Context is everything: How Amazon is making Alexa more human

Context and transparency are the goals for Amazon

A peek into Alexa's context-filled future

Alexa has come a long way in four years. While Siri may have put digital voice assistants on the map, Alexa is the one that's become the useful flagship – especially when it comes to powering the smart home.

Alexa isn't perfect though. It's still clear that there's a long way to go before voice assistants are as seamless as possible and truly indispensable. Amazon has a roadmap to get there, and it has a couple of key ideas it keeps in mind as it works on making Alexa better.

The most important of them is context, something Amazon shouted from the rooftops as it announced the new Echo Dot and Echo Show back at its September event. The first glimpses of this are Whisper Mode, which allows Alexa to whisper to you when you whisper to it, and Alexa Guard, which can listen for shattered glass so it can act as a security system.

If you want a sneak peek of what Alexa will do in the future, all you have to do is take a look at yourself. Toni Reid, Amazon's VP of Alexa Experience, tells The Ambient that one of the things Amazon does when designing features for Alexa is to ask "what would a human do?"

"You kind of have to put yourself in a different mindset and let the technology go away for a while and just think about 'how do we design this and what would a human do in this instance?'" she says.

Making Alexa human

Context is everything: Why Amazon wants to make Alexa more human-like

If someone whispers to you, you naturally understand they're doing it for a reason. The actual reason doesn't matter too much, but you instantly recognise the context and start whispering back. Creating that human feel is what Amazon wants to do with Alexa.

But actually creating that human-like feel is difficult. For Whisper Mode, Amazon's scientists had to go in and figure out how human vocal chords work when people are whispering. They found out that whispering doesn't involve the vibration of the vocal chords, and that it uses less energy in the lower frequencies of the human voice, according to Amazon speech scientist Zeynab Raeesy. They had to teach Alexa to figure out those signifiers and adjust to them.

The problem is similar for Alexa Guard, which needs to be able to isolate sounds and identify them. It needs to be able to figure out that a dropped plate or a dropped drinking glass is not the same as a shattered window pane. Chieh-Chi Kao and Weiran Wang, Amazon applied scientists, say they had to use machine learning to analyse 30-second snippets of audio to help teach Alexa.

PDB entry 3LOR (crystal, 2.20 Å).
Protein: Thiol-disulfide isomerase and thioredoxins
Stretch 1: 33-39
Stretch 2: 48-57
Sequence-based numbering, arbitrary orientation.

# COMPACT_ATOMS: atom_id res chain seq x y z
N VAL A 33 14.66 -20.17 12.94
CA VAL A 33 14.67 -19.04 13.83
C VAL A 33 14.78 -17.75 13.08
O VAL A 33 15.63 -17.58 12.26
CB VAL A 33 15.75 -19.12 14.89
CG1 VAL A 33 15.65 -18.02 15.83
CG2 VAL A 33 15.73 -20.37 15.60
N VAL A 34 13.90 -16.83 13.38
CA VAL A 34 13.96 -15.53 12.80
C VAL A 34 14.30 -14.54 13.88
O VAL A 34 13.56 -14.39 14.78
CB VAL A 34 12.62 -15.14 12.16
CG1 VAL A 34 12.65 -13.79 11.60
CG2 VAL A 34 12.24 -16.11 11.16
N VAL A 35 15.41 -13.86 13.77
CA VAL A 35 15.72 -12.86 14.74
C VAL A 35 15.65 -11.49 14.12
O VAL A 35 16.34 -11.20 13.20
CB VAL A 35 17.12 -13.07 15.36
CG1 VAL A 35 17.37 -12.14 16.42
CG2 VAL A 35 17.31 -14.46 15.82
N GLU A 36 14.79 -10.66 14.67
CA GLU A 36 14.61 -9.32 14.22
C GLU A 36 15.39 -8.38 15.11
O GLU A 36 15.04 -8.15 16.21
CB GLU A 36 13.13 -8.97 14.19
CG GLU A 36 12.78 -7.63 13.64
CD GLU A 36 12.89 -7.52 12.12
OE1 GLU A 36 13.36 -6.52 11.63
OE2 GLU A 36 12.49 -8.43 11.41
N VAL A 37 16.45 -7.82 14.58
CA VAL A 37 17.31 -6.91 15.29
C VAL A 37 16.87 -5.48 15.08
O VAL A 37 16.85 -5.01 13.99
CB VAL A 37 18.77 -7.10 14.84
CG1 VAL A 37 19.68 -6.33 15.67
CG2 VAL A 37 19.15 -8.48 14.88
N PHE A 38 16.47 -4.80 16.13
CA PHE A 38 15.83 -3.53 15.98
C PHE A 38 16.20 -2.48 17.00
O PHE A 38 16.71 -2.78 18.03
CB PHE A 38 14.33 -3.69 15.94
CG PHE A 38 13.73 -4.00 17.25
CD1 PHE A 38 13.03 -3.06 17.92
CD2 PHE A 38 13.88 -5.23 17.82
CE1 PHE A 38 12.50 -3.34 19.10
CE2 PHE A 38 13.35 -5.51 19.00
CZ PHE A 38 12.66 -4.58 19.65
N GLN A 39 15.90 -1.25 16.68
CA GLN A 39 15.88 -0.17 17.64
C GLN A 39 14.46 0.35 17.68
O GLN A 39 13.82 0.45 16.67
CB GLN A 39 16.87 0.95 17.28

Amazon can make Alexa as contextual as it likes, but one of the more frustrating things about Alexa – and voice assistants in general – is how they can feel rigid when using third-party skills. You often have to say things in a non-human way, like, "Alexa, ask iRobot Home to clean the kitchen" when you just want to say, "Alexa, clean the kitchen." One way to do this is for Amazon to give developers access to Alexa's more advanced abilities via APIs, which are basically keys that allow developers to use another company's tech.

"It's super important to get those APIs out and get that experience distributed so that thousands of developers can invent and have some of the experiences that we do," Reid says. The more access developers have to Alexa and its contextual features, the better their skills, which means Alexa could sound and act less robotic.

One way Amazon is doing this is with a set of tools called Speech Synthesis Language Markup, which allows developers to control the pitch and volume of Alexa's voice. That means that developers could make Alexa whisper or pause for dramatic effect, or slow its rate of speech.

A new responsibility

The more contextual Alexa feels through the experience – from Amazon's own features to third-party abilities – the more human-like Alexa feels. That also means that Amazon's responsibility grows. Reid says people tell Alexa things about their lives

"Customers tell us things. They're sad, they're happy. And how we respond to those things – it matters. We take that responsibility across everything," she says. If someone starts confiding about how they're depressed or feeling lonely or even suicidal to Alexa, Amazon needs to be able to react.

Amazon does do some of this. If you tell Alexa that you're going to kill yourself, it will recommend that you call a suicide prevention hotline to get help. However, it can't understand the more nuanced signs of depression and suicide. Alexa can't understand the emotion behind what you're saying yet, so it can't parse whether you're joking around or being serious if you say something like, "Alexa, I don't want to wake up tomorrow."

Read this: This therapy skill helps everyday mental health

Whisper Mode's ability to parse not what you're saying, but how you're saying it, is just one step toward Alexa's ability to parse emotion, which will help it understand intent and help more than it can.

At the same time, Alexa is a piece of technology run by a series of algorithms. As we've seen in 2018, algorithms can go wrong and have unintended side effects. Reid says no matter if people see Alexa as a member of their family or just a voice computer using the cloud, Amazon needs to be transparent about how it does things.

"For us it's about giving customers transparency and control. They need to understand why things are happening. So with Hunches you should be able to say, 'why did you do that?' Really, the more people understand why we're doing things and that they have control over those things is I think super important, and it allows that relationship to be developed and super individualised."


Amazon Echo smart speakers

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